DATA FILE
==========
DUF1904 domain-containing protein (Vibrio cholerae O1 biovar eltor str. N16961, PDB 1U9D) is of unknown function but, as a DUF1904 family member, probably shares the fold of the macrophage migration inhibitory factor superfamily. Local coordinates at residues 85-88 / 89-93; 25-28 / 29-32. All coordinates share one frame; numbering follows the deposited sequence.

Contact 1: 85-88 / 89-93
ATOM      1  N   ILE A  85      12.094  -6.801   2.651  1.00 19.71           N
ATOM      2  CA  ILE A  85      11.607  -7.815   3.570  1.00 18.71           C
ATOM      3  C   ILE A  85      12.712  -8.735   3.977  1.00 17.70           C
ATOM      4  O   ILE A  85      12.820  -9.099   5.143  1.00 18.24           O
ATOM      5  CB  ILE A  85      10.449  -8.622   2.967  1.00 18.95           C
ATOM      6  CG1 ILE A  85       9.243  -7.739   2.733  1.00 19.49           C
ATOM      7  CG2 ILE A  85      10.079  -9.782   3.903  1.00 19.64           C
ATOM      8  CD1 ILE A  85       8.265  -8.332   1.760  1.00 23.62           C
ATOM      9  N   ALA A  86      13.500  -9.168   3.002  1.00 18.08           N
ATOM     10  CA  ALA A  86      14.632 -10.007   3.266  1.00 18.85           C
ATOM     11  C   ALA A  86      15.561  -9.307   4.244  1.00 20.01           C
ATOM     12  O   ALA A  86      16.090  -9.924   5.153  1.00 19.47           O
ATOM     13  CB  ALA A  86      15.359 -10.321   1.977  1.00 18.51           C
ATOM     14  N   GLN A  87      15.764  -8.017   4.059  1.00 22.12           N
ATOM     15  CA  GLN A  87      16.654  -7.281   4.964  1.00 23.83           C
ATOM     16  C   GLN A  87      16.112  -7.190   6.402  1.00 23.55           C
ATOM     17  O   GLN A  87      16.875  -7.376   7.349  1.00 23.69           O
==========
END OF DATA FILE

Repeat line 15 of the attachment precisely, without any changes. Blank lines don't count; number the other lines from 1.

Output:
ATOM     13  CB  ALA A  86      15.359 -10.321   1.977  1.00 18.51           C